In today’s talk, Eli Beer explains how United Hatzalah, his organization of ambucycle-riding volunteer emergency medical responders, has shaved critical minutes off of the average emergency response time — first in Jerusalem, then throughout Israel, and now in several countries around the world. Eli Beer: The fastest ambulance? A motorcycle
The core mission of United Hatzalah (which is Hebrew for “rescue”) is saving lives. But the organization performs another kind of rescue as well: from the sharp social divisions that so often pervade life in Israel. In United Hatzalah, Jews and Muslims volunteer their services side-by-side, dedicated to the common cause of improving emergency medical care. The organization’s volunteers provide assistance no matter what the nationality, religion or ethnicity of the person in need of help. In this way, United Hatzalah serves as an exemplary model for all of Israeli society. In June, Beer and Murad Alyan, who runs a Muslim unit of United Hatzalah, were awarded with the Goldberg Prize for Peace in the Middle East.
In his talk, Beer discusses the congested roadways that delay ambulances from reaching their destinations. But The Jerusalem Post reports that traffic isn’t the only time concern — in parts of East Jerusalem where tensions are especially high, official Magen David Adom ambulances require police escort to enter. The volunteers of United Hatzalah aren’t bound by this rule, and the organization has also taken care to address safety issues at their root: Resident Muslim volunteers personally introduce Jewish volunteers from outside the area, so that a wide range of United Hatzalah members can become familiar neighborhood fixtures and a welcome sight in the event of emergency.
Ronny Edry: Israel and Iran: A love story? In this same vein of courageous refusal to accept a would-be enemy is Ronny Edry’s Israel loves Iran Facebook campaign, described in his talk from TEDxJaffa. Edry, a graphic designer, inadvertently sparked a wildly popular antiwar social media campaign with a poster that read, “Iranians: We will never bomb your country. We love you.” Soon, thousands of people had created their own posters, sharing messages like “Israel loves Iran,” “Iran loves Israel” and even “Palestine loves Israel.”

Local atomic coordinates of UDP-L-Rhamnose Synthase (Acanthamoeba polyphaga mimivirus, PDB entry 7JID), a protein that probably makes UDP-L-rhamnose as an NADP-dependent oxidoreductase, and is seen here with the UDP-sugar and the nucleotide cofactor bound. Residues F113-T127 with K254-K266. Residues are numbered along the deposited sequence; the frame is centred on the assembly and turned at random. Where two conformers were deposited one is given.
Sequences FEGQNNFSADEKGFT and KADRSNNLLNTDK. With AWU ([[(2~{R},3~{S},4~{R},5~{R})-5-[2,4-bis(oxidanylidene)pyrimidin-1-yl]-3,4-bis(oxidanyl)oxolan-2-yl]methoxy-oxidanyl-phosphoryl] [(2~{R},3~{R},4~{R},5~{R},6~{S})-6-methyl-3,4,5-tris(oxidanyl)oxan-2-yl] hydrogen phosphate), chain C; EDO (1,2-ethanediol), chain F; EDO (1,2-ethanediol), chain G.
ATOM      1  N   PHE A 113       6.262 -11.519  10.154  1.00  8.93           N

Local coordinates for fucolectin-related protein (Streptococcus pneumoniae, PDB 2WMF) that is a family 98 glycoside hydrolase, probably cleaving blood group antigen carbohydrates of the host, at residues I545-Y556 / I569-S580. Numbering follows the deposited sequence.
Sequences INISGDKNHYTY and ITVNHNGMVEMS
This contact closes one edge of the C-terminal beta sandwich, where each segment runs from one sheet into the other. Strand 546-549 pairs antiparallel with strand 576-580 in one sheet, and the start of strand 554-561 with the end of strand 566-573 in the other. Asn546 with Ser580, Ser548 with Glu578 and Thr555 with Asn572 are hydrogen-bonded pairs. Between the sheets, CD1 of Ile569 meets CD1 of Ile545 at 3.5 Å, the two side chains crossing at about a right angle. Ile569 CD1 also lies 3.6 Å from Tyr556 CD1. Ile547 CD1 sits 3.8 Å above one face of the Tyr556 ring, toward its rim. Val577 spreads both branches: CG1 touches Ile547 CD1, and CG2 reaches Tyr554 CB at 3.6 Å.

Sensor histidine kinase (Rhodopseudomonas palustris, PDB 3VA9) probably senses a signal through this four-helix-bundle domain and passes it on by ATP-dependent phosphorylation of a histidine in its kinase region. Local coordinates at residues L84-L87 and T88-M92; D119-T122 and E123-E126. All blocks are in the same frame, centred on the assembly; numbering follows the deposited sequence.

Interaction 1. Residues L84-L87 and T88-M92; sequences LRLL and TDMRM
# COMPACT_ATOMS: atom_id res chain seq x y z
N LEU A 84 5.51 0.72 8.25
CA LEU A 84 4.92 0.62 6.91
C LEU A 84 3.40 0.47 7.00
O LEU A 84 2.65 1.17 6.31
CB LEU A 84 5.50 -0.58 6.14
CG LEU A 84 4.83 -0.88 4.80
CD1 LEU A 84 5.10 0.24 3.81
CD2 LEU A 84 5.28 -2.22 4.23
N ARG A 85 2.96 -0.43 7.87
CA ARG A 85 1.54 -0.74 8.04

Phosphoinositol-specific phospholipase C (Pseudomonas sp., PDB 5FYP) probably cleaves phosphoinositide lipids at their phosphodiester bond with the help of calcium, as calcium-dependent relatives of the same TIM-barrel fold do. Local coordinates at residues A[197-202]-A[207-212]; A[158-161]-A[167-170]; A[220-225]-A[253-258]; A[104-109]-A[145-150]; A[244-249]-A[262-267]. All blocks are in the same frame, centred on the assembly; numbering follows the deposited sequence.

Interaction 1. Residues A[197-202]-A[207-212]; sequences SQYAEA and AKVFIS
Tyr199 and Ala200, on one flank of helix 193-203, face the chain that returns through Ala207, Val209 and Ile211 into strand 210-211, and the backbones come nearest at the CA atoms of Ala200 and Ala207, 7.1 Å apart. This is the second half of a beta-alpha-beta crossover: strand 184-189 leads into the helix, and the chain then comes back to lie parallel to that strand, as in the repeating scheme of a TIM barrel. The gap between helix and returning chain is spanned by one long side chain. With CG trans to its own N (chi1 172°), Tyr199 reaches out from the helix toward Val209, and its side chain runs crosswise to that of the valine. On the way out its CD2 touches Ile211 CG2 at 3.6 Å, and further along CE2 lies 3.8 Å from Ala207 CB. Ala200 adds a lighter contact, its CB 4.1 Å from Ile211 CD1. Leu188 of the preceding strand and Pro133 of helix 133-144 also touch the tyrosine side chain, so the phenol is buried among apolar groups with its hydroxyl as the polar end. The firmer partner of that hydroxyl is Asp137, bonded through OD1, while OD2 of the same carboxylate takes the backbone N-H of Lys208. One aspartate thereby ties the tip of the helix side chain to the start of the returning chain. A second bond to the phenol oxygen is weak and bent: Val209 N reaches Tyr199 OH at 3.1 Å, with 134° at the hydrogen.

Though not administering lifesaving medical care, Edry and those who followed his lead took a determined stand against violence and hatred. As Israelis and Iranians came forth with personal messages of peace, they forged bonds that defy the prevailing adversarial narrative. In a CNN special, Ethan Zuckerman (watch his talk on opening your online world) writes that the campaign’s value is that “it replaces the faces of leaders with the faces of ordinary people.”
Aicha el-Wafi + Phyllis Rodriguez: The mothers who found forgiveness, friendship But it’s in the wake of personal loss that the ability to reach across enemy lines has its most poignant power. In a profoundly moving talk, 9/11 healing: The mothers who found forgiveness, friendship, two mothers appear together on the TED stage: one whose son was killed in the 9/11 World Trade Center attack, and one whose son was sentenced to life in prison for his role in it. Rejecting the easy path of blame and vilification, Phyllis Rodriguez and Aicha el-Wafi recognized a commonality of loss, and built a friendship to guide them on the far more difficult road to understanding.
“We have to try to know other people, the other,” says el-Wafi. “Your heart must be generous. Your mind must be generous. You must be tolerant — and you have to fight against violence.”